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You know how whenever your computer is acting up, the moment the IT guy comes to take a look at it, it starts working perfectly?
That’s kind of what it feels like when I go to the doctor. I know everything that’s going on, specifically what’s going wrong, and when I get into the appointment, it seems to fly right out of my head. Which is why the best thing I’ve done for my appointments is keep a running list of questions and thoughts on my phone to discuss at the appointment.
Asking questions and providing feedback are two critical parts of being an engaged patient.
Whether your chosen medium is a notebook or a notes app, show up at your medical appointments prepared to answer “What’s going on?” or “Is something bothering you today?” with your actual experiences. If your hand hurt on Tuesday but doesn’t at your appointment on Wednesday, tell them that exactly.
Provide feedback on any changes in care you’ve had to your doctor. He or she may not think to ask specifically about a change made at the last appointment, and they might not be aware of a treatment adjustment made with a different doctor or specialist, so make notes for those things to bring up. If you have feedback on a treatment that is anything other than “it’s working well,” and you don’t have an appointment on the books, call or message your doctor to let him or her know.
I also find it helpful to provide feedback to my medical device makers as well. For example, my Dexcom rep is very interested in the issues regarding wear that I was having and was able to provide recommendations based on what others have been doing. Often times those involved in developing treatments or gauging interest in new products will also ask for feedback via surveys through services like Op4G.
Ask questions about what to expect and what to watch for when it comes to changes in care. Specifically ask questions about new medications or supplements that a doctor wants you to take. ConsumerSafety.org recommends asking a variety of questions about new medications, including:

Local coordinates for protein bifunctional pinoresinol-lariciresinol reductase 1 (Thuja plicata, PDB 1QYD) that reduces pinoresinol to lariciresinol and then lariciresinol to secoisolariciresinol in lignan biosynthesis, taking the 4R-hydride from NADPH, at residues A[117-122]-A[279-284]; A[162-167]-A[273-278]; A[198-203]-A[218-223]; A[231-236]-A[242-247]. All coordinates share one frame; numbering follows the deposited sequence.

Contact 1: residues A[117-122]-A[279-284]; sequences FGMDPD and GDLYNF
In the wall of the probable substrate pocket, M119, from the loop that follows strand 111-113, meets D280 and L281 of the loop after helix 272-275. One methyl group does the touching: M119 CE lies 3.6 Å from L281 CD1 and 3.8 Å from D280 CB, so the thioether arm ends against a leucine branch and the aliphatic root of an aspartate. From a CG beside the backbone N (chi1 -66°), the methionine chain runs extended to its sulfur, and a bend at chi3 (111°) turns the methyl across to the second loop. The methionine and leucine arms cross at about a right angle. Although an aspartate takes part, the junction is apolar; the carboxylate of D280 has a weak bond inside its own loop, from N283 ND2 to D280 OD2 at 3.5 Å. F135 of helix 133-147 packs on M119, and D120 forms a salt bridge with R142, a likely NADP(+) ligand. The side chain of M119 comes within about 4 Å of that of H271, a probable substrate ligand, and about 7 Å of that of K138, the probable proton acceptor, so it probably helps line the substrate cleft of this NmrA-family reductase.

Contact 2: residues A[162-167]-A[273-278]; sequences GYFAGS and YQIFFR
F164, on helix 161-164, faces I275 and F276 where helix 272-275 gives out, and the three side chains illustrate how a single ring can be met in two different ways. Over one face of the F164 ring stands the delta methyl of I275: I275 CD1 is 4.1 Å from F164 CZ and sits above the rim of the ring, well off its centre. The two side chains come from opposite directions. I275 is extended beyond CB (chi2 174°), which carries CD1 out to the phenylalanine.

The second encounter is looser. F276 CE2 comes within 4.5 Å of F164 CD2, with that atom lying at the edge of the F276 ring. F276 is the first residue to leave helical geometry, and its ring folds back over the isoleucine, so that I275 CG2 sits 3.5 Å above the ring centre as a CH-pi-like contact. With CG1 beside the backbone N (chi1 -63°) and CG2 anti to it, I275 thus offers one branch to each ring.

- Why this medication versus a similar one? Different medications that treat the same thing may have different side effects, different interactions and just plain different behaviors. With non-medical switching being an issue, make sure you talk with your doctor about whether substitutions or generics are going to be okay.
- What side effects might I expect? What are the risks? Should I report them? In some situations with some medications, the side effects may be worse than the condition being treated! Other times they’re minor. Make sure that you understand the expected side effects, as well as the rare possibilities. Your doctor should also be able to walk you though scenarios in which you should report the issue or seek medical attention.
- Is there anything I should avoid when taking this medication? Doctors are people too and can sometimes forget to warn you about things. For example drinking alcohol with a medication, some medications recommend not drinking while others require not drinking. For example, I was once prescribed a medication that if I drank alcohol while taking it, I would be violently ill. Sometimes even healthy things can impact how a medication works, like a person on certain blood thinners should limit their vitamin K intake, vitamin K is found mostly in dark green vegetables like kale or spinach.
There are a ton more questions to consider when it comes to medications, Consumer Safety also has a list of similar questions for your pharmacist.
Check out other posts in this series: